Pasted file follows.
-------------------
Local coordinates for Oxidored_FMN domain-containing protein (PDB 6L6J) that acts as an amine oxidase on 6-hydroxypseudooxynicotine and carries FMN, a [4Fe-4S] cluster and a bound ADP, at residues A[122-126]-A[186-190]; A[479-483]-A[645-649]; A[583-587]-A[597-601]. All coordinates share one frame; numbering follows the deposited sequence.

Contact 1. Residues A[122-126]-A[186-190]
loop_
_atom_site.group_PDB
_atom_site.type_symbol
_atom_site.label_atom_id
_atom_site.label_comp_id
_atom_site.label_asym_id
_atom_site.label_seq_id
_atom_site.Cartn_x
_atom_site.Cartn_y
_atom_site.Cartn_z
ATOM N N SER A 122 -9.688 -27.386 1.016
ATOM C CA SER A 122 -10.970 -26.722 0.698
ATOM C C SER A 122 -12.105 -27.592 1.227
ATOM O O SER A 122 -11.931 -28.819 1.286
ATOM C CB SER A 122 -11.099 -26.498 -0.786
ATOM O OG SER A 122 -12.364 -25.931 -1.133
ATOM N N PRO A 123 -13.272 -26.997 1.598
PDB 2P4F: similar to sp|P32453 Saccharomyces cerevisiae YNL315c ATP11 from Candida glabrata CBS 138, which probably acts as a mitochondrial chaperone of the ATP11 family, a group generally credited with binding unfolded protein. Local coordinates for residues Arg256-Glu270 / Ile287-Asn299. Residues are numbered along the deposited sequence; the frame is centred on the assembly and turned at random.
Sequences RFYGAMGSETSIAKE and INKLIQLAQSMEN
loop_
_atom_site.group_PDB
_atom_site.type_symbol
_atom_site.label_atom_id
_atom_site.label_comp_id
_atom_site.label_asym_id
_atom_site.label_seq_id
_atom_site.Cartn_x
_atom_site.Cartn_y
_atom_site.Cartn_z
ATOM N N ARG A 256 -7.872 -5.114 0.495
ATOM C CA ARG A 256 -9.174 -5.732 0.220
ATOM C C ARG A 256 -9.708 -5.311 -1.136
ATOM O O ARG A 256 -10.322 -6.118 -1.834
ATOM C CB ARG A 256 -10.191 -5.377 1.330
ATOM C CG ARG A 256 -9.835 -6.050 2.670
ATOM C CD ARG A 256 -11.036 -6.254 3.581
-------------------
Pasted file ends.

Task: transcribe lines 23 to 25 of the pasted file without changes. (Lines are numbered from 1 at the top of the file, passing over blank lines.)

_atom_site.group_PDB
_atom_site.type_symbol
_atom_site.label_atom_id